3. Delegation and Ideation
Once the bigger picture is essentially churned out and the process is outlined, then you have the green ticket to putting a team together who can materialize the project into reality. With this, you need a number of talents who can fulfill the impending project. These people are your support who masters commitment and consistency like no other.
Identifying the right assignments and matching it to the designated staff must be done in a handful manner. Everyone is the team won’t be functional all the time. Some deliverables need a prelude assessment by a prime member before another member can proceed to do it. Now that’s where the challenge begins — you have to strategically delegate to keep everyone productive. Some are busy grinding off their full plate, while others have to wait. Part of the core duties of project managers is to keep everyone fruitful and on the loop. Resource management is imperative to ensure that hard work is fair and square within the team.
4. Leading and Managing the Team
Leading a pack of diverse individuals is truly a challenge yet a norm to every project manager. If you got everything on board and everyone is on the grind, then you have to raise your torch and lead your pack. Of course, you don’t come to war unarmed — you have to buckle yourself ready for any inevitable problems along the project journey.
Motivating your team is as important as negotiating all the challenges and contentions within the team. Communication is the key! Keep the line open and celebrate their contribution to the project to keep the flame burning. Also, part of the job of project managers is to train their people and coach them whenever it is needed. It may take two to tango, but it takes a team to build a castle. Nothing is more powerful than a collaboration with solid camaraderie and propelled passion.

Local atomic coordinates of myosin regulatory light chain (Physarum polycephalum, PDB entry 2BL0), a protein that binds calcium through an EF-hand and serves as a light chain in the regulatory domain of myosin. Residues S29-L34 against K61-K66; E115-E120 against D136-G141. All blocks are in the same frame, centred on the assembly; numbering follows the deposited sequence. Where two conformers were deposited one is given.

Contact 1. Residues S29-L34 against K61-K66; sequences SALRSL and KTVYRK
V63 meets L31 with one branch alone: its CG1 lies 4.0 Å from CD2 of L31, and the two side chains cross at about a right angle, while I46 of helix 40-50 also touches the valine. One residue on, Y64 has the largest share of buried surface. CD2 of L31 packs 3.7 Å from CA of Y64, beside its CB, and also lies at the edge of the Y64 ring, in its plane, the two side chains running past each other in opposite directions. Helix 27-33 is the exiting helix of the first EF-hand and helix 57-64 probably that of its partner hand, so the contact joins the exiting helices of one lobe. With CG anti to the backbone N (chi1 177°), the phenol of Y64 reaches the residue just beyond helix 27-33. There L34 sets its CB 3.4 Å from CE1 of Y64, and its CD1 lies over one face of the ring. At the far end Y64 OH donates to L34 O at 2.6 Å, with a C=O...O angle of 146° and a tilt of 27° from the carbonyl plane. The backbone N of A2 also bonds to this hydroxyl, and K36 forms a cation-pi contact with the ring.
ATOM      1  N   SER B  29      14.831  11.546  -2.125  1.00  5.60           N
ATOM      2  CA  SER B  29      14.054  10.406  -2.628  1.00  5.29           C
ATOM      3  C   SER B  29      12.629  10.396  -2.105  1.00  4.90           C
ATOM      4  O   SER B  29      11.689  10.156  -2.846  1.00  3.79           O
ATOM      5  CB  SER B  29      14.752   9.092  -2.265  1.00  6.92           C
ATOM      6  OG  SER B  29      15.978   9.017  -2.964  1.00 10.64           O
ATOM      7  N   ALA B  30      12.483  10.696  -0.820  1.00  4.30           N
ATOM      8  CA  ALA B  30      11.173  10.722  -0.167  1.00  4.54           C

5. Delivering Objectives and Decision Making
A promise is meant to be broken but is a big no for project managers. As a responsible front man of your team, you have to effectively deliver on what you promised from the beginning of the project. Failure to submission is a huge negligence to your end and a setback to the involved parties.
Key among project managers duties is the recognition to possible risk that can impact the likelihood of success of the project. With this, you are the final voice in decision making, but doesn’t mean will discount the team’s opinions. And every decision made must be beneficial to the project whether big or small. Since you are immersed in the project, the team must fully understand the decision as it may impact their performance and the interest of the project.
Project management is an ultra-demanding occupation and keeping grace under pressure can be tough. When the pressure is on, it is difficult to hold grip and sipping on your morning coffee can be impossible at times. Ultimately, the project managers’ job is not solely about how they work, it’s about how their team accomplishes. If the project plan falls to the right places, and tasks are delivered on time, then you’re doing a good job!